Stressed about breasts
When one in five women say they would have their breasts removed to prevent the risk of cancer, has ‘awareness’ gone too far?
Research released this week by Cancer Research UK shows that 60 per cent of women in the UK, more than in other countries, are concerned about the possibility of contracting breast cancer (1). Perhaps most startling was the finding that among the 1,565 women questioned in Australia, Belgium, Brazil, Germany, Italy and the UK, one in five women said they would consider having a double mastectomy (breast removal) to prevent breast cancer if they were at high risk.
Cancer Research UK is using these findings to publicise its trial of anastrazole, a drug currently used to prevent recurrence in women with breast cancer, which may also help reduce the risk of developing breast cancer in the first place. Apparently 50 per cent of women questioned said they would be happy to take part in such a trial. But why are many of them so scared of breast cancer that they feel having a mastectomy just in case could be a preferable option?
Over recent decades, breast cancer has become an increasingly high-profile disease, starting with celebrities such as Shirley Temple Black in the 1970s, one of the first women to talk openly about her diagnosis, to today’s celebrities such as Kylie Minogue, the details of whose operation made front-page news.
This new openness is in many ways healthy and sensible. But there is another side to it. When cases such as that of Kylie, an unusually young sufferer of breast cancer, receive so much publicity, the effect is a disproportionate public anxiety. One BBC news report following her diagnosis featured interviews on the street with concerned young women. ‘So, do you examine your own breasts regularly?’ they were asked, with a microphone shoved in their face. Rather than slapping the reporter for his impertinence, most of these young women confessed their guilt at not regularly examining their own breasts for signs of cancer.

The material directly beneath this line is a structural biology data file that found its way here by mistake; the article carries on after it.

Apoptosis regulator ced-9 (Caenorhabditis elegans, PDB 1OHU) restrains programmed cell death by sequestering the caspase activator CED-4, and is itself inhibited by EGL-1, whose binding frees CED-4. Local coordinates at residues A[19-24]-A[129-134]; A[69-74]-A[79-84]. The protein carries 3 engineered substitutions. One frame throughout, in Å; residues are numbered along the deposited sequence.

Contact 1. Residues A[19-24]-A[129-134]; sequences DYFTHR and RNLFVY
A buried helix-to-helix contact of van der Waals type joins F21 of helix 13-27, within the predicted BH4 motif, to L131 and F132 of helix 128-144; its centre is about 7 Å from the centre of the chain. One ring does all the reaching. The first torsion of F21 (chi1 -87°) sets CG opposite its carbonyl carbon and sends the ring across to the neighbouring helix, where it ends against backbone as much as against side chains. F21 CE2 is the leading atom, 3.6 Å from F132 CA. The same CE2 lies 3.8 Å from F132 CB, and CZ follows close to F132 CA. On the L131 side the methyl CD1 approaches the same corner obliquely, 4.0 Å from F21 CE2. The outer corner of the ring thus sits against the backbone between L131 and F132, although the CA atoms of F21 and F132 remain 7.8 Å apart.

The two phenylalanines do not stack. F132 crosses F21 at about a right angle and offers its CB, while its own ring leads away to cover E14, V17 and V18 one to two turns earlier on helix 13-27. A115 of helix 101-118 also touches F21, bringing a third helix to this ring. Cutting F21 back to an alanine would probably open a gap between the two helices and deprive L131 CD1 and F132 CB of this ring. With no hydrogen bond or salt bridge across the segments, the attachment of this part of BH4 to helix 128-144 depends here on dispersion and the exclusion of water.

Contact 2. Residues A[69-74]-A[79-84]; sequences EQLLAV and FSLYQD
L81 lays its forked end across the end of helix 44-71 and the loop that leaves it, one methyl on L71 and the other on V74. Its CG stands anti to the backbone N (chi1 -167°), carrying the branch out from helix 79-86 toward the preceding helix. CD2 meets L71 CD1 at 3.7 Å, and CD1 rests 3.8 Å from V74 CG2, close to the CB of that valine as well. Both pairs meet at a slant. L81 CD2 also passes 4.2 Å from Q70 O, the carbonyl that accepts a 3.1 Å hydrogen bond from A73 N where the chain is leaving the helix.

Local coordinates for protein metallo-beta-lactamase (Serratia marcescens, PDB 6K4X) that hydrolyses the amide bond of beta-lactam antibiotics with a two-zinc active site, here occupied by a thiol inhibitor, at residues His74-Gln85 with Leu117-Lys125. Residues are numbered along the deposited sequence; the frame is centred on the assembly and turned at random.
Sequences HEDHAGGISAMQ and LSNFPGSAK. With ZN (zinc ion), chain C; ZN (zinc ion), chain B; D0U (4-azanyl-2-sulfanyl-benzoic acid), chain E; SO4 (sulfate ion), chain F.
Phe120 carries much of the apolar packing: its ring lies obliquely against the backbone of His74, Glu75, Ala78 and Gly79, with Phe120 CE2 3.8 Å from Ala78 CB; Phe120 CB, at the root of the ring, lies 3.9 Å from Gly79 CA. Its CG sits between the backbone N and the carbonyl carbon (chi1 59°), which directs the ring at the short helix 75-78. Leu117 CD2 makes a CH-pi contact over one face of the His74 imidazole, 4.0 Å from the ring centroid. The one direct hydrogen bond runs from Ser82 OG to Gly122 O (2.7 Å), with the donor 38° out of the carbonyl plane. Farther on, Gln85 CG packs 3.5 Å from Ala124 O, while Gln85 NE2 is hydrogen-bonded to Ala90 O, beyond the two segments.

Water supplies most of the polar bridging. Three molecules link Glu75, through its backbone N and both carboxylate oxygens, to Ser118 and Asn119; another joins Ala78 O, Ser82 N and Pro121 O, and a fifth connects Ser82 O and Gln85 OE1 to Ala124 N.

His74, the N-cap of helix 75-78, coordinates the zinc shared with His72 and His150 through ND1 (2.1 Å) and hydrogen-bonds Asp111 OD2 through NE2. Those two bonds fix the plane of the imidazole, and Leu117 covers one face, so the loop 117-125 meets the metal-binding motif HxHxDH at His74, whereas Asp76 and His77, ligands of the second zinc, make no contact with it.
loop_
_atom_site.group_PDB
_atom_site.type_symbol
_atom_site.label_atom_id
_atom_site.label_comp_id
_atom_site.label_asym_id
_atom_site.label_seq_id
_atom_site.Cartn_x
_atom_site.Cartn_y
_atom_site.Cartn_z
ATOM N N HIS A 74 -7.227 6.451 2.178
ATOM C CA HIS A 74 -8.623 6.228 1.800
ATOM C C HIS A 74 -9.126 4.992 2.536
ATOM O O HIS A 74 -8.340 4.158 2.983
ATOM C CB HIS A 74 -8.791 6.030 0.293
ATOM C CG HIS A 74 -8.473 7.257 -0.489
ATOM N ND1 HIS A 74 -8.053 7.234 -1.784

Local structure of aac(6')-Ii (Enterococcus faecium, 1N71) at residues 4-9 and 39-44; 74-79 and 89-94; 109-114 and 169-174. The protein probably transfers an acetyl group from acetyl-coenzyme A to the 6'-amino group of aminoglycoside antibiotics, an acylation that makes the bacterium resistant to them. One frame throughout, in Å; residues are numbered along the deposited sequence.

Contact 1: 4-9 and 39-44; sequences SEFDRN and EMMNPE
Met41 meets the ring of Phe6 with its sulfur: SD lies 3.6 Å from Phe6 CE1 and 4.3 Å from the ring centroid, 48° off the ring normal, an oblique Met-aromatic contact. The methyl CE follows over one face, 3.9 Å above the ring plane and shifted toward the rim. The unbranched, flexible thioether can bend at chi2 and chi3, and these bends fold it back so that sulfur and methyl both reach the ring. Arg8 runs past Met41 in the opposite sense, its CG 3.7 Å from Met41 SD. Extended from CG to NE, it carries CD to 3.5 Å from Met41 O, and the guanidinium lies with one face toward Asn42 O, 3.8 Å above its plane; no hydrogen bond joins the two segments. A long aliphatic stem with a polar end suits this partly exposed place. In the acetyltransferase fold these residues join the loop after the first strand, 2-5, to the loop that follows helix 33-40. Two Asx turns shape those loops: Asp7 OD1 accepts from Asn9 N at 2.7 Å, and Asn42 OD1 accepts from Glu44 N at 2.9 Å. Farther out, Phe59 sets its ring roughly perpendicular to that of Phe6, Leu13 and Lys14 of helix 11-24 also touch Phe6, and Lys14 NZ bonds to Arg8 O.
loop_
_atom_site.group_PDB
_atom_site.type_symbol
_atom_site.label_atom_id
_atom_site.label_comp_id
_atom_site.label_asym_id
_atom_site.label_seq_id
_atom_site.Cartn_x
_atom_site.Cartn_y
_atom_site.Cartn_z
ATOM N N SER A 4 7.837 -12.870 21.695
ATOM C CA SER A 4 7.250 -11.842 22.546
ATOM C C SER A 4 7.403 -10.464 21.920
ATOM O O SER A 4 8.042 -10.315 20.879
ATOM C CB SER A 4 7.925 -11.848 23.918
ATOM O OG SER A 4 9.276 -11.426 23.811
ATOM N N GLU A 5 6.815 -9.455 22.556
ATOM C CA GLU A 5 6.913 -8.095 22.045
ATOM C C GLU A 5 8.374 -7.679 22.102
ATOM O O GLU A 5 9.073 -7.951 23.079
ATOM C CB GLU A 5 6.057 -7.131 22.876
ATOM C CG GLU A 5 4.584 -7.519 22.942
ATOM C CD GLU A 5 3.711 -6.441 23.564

This line of questioning highlights another of the problems of increased breast cancer awareness. Women inevitably feel under pressure to do something, anything, to allay their anxieties. Cancer Research UK points out that its survey findings ‘highlight the need for preventive measures that women can take to reduce their risk and reassure themselves’. Unfortunately, at the moment, there is not much any of us can do to influence whether or not we will develop breast cancer, and what happens when we do. Breast self-examination has been conclusively proven to be pretty much ineffective in detecting breast cancers, and in some studies has been shown to be harmful (2).
In this context it is understandable that many women feel that bilateral mastectomy might be the safest option. But that doesn’t mean that it actually is. In reality, the few women who do have bilateral mastectomies to avoid the risk of cancer are those with the very rare genetic make-up that means they have close to 100 per cent risk of contracting the disease at some stage. For them it may well be a sensible option, to get the treatment out of the way and continue with life. For the rest of us, this outlook seems unnecessarily bleak.
The irony is that mortality rates from breast cancer in all age groups have been gradually falling over the past 15 years, due mainly to improving treatments, and also improved detection methods. And the diagnosis of breast cancer in young women is still rare: over 80 per cent of cases are in post-menopausal women. Sadly, the results of Cancer Research UK’s survey seem to show that the increased awareness of breast cancer promoted by cancer charities does not translate automatically into public optimism about the outcome.
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